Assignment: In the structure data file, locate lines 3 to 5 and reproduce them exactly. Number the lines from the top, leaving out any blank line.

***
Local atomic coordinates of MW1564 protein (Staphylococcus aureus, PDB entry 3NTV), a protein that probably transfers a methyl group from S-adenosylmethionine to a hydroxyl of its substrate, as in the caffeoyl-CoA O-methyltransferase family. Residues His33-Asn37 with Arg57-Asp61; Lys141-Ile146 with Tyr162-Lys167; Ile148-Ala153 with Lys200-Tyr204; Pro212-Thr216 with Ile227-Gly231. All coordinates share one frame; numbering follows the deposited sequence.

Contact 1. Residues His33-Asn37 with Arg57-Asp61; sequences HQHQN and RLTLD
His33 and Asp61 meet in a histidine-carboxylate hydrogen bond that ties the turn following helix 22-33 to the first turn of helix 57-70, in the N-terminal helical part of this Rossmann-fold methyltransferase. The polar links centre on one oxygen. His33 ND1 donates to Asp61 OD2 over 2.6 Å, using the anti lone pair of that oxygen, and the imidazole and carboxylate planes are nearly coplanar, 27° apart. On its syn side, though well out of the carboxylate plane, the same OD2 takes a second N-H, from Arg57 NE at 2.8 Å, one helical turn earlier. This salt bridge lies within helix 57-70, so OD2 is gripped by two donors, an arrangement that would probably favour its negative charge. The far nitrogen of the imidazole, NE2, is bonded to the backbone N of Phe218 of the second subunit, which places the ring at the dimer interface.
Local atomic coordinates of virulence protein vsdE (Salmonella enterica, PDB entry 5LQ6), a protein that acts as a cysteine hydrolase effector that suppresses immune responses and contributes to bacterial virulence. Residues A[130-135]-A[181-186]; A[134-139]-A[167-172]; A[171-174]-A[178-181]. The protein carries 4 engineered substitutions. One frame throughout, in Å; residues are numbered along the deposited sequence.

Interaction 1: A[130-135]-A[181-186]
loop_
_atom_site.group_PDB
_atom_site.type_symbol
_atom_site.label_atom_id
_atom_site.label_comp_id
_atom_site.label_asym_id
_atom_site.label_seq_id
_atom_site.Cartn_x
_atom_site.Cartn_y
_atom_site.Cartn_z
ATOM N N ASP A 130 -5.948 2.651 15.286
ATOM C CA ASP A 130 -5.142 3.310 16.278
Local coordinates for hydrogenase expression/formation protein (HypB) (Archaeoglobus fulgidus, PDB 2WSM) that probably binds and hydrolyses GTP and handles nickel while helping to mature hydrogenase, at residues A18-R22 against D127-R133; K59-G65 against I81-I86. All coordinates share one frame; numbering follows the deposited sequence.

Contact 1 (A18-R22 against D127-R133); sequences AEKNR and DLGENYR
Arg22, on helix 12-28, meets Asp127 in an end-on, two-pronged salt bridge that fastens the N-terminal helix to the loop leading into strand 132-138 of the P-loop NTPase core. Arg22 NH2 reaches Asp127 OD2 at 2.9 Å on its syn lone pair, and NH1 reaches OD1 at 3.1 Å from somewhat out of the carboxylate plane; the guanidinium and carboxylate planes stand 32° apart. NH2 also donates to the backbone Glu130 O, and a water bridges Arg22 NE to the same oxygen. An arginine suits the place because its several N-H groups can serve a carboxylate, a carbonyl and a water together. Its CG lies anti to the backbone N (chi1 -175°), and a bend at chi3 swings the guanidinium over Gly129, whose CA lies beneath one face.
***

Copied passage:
His33 and Asp61 meet in a histidine-carboxylate hydrogen bond that ties the turn following helix 22-33 to the first turn of helix 57-70, in the N-terminal helical part of this Rossmann-fold methyltransferase. The polar links centre on one oxygen. His33 ND1 donates to Asp61 OD2 over 2.6 Å, using the anti lone pair of that oxygen, and the imidazole and carboxylate planes are nearly coplanar, 27° apart. On its syn side, though well out of the carboxylate plane, the same OD2 takes a second N-H, from Arg57 NE at 2.8 Å, one helical turn earlier. This salt bridge lies within helix 57-70, so OD2 is gripped by two donors, an arrangement that would probably favour its negative charge. The far nitrogen of the imidazole, NE2, is bonded to the backbone N of Phe218 of the second subunit, which places the ring at the dimer interface.
Local atomic coordinates of virulence protein vsdE (Salmonella enterica, PDB entry 5LQ6), a protein that acts as a cysteine hydrolase effector that suppresses immune responses and contributes to bacterial virulence. Residues A[130-135]-A[181-186]; A[134-139]-A[167-172]; A[171-174]-A[178-181]. The protein carries 4 engineered substitutions. One frame throughout, in Å; residues are numbered along the deposited sequence.

Interaction 1: A[130-135]-A[181-186]